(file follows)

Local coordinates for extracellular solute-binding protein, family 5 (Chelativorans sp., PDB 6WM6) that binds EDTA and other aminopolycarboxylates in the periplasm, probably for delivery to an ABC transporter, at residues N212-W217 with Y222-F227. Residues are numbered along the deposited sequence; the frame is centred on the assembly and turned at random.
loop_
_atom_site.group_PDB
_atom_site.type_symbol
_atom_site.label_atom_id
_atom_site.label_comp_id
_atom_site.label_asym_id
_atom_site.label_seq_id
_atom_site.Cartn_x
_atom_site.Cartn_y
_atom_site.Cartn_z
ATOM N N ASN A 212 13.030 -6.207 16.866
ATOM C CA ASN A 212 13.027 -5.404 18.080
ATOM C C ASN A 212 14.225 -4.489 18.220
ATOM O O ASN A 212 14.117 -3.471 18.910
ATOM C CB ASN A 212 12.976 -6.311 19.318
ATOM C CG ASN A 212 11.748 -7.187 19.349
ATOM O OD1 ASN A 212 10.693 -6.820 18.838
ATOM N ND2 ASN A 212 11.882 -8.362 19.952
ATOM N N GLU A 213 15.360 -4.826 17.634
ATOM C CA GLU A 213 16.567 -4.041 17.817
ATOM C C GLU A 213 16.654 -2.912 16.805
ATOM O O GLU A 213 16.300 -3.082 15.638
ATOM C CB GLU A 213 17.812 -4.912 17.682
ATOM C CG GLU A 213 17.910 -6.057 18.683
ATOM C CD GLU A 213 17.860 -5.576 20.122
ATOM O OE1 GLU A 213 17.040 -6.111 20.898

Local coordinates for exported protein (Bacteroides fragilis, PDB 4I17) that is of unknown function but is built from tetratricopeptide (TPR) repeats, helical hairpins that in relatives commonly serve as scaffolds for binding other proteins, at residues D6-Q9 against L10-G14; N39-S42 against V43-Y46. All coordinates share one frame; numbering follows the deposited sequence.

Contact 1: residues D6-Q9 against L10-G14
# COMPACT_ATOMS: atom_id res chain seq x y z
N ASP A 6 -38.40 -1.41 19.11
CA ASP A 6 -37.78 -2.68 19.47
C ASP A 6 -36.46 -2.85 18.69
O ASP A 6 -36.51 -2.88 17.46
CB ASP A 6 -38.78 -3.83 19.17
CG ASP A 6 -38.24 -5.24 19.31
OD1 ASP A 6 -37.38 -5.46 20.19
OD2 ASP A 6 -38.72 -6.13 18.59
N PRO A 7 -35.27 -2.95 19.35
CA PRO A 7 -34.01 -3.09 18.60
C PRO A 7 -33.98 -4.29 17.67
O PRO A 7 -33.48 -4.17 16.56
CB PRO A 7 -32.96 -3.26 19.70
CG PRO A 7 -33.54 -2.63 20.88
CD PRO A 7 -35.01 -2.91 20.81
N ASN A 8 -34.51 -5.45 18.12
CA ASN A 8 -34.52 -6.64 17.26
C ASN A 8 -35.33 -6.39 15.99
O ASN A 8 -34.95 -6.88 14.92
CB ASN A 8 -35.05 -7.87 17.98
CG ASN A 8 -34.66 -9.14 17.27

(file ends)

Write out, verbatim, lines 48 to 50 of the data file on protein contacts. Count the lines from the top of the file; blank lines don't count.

C ASN A 8 -35.33 -6.39 15.99
O ASN A 8 -34.95 -6.88 14.92
CB ASN A 8 -35.05 -7.87 17.98